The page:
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Biostatistics Seminars

Department of Biostatistics Seminar Series

The Department of Biostatistics presents a regular speaker series each semester, generally on Thursday afternoon each week. Diverse experts lecture on their work in biostatistics.

Upcoming Biostats Seminars

Thu 10/25/2018 3:30PM - 4:30PM
Dana L. Tudorascu, University of Pittsburgh
Public Health Auditorium (G23)

Dana Tudorascu, Division of General Internal Medicine, Department of Medicine, University of Pittsburgh, will present, “Technical Challenges in the Statistical Analysis of Neuroimaging Studies of Alzheimer's Disease”.
Thu 11/1/2018 3:30PM - 4:30PM
Jingyi (Jessica) Li, University of California, Los Angeles
Public Health Auditorium (G23)

Jingyi (Jessica) Li, Department of Statistics and Department of Human Genetics, University of California, Los Angeles, will present, “Neyman-Pearson Classification Algorithms and NP Receiver Operating Characteristics”.
Thu 11/8/2018 3:30PM - 4:30PM
Hongzhe Lee, University of Pennsylvania
Public Health Auditorium (G23)

Hongzhe Lee, Department of Biostatistics and Epidemiology, University of Pennsylvania, will present, “Optimal Permutation Recovery and Estimation of Bacterial Growth Dynamics”.
Thu 11/29/2018 3:30PM - 4:30PM
Dulal K. Bhaumik, University of Illinois at Chicago
Public Health Auditorium (G23)

Thu 12/6/2018 3:30PM - 4:30PM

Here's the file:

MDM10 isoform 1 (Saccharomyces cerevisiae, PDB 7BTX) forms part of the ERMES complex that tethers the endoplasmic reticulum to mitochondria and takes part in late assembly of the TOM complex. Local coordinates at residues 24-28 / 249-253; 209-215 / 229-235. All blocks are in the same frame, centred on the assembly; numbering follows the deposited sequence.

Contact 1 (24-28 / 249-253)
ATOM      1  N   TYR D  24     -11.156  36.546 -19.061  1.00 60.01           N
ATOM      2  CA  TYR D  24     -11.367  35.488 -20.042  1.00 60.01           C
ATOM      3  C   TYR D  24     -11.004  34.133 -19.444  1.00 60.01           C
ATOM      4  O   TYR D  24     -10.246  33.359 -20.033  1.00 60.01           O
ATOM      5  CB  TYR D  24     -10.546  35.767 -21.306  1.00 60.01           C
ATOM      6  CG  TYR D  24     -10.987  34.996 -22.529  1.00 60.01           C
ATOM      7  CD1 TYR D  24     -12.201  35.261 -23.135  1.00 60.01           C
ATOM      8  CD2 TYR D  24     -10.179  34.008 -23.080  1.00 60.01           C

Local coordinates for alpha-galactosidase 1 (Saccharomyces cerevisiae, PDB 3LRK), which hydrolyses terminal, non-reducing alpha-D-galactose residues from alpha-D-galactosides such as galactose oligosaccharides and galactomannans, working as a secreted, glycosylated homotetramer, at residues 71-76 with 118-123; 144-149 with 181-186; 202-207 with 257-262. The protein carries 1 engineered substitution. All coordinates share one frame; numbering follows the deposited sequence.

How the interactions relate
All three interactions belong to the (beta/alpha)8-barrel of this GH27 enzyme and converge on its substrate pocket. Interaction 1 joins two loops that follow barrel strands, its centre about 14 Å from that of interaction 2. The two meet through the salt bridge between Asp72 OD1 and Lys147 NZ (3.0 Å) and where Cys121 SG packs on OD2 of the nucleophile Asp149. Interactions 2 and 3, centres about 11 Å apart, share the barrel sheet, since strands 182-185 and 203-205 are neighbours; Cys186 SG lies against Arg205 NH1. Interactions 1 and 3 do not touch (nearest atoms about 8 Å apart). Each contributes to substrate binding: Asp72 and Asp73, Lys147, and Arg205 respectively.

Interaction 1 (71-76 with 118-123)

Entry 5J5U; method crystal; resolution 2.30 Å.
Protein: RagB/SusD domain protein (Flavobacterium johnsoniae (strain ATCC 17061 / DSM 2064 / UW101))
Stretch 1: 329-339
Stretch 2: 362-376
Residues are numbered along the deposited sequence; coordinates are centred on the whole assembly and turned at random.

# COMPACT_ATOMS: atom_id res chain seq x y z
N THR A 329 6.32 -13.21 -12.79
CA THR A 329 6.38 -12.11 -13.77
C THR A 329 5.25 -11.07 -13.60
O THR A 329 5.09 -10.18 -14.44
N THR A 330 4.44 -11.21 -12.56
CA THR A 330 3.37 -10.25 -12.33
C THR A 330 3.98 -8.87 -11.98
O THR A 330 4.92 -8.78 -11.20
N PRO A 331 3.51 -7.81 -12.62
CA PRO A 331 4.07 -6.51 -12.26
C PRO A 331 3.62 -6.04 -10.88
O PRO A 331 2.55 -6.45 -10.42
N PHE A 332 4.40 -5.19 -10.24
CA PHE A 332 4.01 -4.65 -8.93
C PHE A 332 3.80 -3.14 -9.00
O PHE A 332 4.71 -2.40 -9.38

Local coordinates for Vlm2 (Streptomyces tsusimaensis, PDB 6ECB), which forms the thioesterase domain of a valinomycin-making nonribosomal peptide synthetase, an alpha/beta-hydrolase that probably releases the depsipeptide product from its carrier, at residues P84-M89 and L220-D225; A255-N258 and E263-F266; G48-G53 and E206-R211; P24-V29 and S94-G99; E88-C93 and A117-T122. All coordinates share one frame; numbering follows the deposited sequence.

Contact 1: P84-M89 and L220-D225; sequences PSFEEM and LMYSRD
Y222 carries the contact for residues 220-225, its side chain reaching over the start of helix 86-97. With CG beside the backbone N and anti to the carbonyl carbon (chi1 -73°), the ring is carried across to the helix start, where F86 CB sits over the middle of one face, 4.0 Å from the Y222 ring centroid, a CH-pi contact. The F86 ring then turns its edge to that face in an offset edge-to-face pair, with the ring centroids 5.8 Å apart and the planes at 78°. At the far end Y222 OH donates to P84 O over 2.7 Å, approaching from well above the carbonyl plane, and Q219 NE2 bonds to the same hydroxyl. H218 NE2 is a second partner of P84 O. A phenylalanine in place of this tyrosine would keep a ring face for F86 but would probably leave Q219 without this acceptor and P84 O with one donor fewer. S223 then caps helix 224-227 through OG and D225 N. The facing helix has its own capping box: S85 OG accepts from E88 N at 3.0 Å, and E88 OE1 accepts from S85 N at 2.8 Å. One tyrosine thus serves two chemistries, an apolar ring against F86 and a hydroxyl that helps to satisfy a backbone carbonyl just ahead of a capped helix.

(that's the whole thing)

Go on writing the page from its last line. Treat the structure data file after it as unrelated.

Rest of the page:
Student/Faculty Presentations
Public Health Auditorium (G23)

Previous Biostats Seminars

Biostatistics Seminar Series

Biostatistics Seminar: Michael Wallace, University of Waterloo

Thursday 11/16 3:30PM - 5:00PM
Public Health Auditorium (G23)

Biostatistics Seminar guest speaker, Michael Wallace, University of Waterloo, will present, "Dynamic treatment regimes and reward ignorant modelling".

Personalized medicine optimizes patient outcome by tailoring treatments to patient-level characteristics. This approach is formalized by dynamic treatment regimes (DTRs): decision rules that take patient information as input and output recommended treatment decisions. The DTR literature has seen the development of increasingly sophisticated causal inference techniques, which attempt to address the limitations of our typically observational datsaets. We note, however, that in practice most patients should often receive optimal or near-optimal treatment, and so the outcome used as part of a typical DTR analysis does not provide much additional information. In light of this, we propose reward ignorant modelling: ignoring the outcome and eliciting an optimal DTR by regressing the observed treatment on relevant covariates, as in a more standard analysis. We present some results from investigating this concept, and analysis of data from the International Warfarin Pharmacogenetics Consortium.

Last Updated On Friday, October 27, 2017 by Haydo, Amber LC
Created On Wednesday, August 09, 2017


For information on seminars and events in the department, contact:

Bernadette Kapko

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